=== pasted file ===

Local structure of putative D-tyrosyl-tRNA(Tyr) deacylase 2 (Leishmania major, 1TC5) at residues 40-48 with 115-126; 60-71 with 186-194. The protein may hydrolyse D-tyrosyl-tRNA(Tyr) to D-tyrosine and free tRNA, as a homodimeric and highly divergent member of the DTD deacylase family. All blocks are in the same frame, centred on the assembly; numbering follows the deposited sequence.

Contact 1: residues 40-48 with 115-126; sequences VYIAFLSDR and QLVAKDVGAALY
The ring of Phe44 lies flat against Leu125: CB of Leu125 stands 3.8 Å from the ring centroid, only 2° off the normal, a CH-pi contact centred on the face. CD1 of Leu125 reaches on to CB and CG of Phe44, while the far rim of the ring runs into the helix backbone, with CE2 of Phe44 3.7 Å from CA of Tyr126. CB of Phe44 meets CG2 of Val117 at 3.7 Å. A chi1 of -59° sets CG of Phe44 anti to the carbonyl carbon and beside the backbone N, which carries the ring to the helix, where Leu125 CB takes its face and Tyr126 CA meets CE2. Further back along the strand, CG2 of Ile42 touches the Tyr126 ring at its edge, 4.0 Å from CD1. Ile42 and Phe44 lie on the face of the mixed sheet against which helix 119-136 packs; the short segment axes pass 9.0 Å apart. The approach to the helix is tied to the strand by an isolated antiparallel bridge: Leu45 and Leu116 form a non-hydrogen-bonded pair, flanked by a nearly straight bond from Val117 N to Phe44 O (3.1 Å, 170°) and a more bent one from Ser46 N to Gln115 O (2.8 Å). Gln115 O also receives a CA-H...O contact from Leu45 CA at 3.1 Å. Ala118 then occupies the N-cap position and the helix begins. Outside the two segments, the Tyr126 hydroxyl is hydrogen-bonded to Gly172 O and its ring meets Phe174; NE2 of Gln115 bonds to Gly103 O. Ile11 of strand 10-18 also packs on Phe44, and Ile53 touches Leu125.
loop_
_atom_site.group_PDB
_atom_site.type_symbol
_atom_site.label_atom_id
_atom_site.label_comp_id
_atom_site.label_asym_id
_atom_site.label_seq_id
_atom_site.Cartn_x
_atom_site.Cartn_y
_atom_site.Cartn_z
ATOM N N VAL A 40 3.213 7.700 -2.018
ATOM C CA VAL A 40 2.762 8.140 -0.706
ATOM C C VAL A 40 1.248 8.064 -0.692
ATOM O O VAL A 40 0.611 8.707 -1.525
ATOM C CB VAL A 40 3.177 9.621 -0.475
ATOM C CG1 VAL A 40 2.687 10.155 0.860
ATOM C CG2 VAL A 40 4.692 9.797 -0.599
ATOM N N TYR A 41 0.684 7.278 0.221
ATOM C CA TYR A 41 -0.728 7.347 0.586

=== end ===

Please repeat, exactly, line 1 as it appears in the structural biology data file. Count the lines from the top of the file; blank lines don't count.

Local structure of putative D-tyrosyl-tRNA(Tyr) deacylase 2 (Leishmania major, 1TC5) at residues 40-48 with 115-126; 60-71 with 186-194. The protein may hydrolyse D-tyrosyl-tRNA(Tyr) to D-tyrosine and free tRNA, as a homodimeric and highly divergent member of the DTD deacylase family. All blocks are in the same frame, centred on the assembly; numbering follows the deposited sequence.